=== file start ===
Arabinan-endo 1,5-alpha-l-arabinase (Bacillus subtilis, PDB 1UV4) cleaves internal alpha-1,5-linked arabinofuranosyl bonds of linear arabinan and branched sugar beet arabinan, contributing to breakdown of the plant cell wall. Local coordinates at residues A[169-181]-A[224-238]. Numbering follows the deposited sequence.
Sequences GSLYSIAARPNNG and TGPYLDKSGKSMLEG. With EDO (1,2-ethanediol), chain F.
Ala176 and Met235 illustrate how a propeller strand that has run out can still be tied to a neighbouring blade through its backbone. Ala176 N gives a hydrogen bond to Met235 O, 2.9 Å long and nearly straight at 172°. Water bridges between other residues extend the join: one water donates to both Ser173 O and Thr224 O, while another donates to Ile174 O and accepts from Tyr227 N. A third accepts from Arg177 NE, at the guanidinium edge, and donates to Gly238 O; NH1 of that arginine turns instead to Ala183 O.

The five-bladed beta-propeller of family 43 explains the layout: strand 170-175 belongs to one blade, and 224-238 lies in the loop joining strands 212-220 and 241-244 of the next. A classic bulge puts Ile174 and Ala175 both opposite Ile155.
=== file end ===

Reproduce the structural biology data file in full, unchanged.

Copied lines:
Arabinan-endo 1,5-alpha-l-arabinase (Bacillus subtilis, PDB 1UV4) cleaves internal alpha-1,5-linked arabinofuranosyl bonds of linear arabinan and branched sugar beet arabinan, contributing to breakdown of the plant cell wall. Local coordinates at residues A[169-181]-A[224-238]. Numbering follows the deposited sequence.
Sequences GSLYSIAARPNNG and TGPYLDKSGKSMLEG. With EDO (1,2-ethanediol), chain F.
Ala176 and Met235 illustrate how a propeller strand that has run out can still be tied to a neighbouring blade through its backbone. Ala176 N gives a hydrogen bond to Met235 O, 2.9 Å long and nearly straight at 172°. Water bridges between other residues extend the join: one water donates to both Ser173 O and Thr224 O, while another donates to Ile174 O and accepts from Tyr227 N. A third accepts from Arg177 NE, at the guanidinium edge, and donates to Gly238 O; NH1 of that arginine turns instead to Ala183 O.

The five-bladed beta-propeller of family 43 explains the layout: strand 170-175 belongs to one blade, and 224-238 lies in the loop joining strands 212-220 and 241-244 of the next. A classic bulge puts Ile174 and Ala175 both opposite Ile155.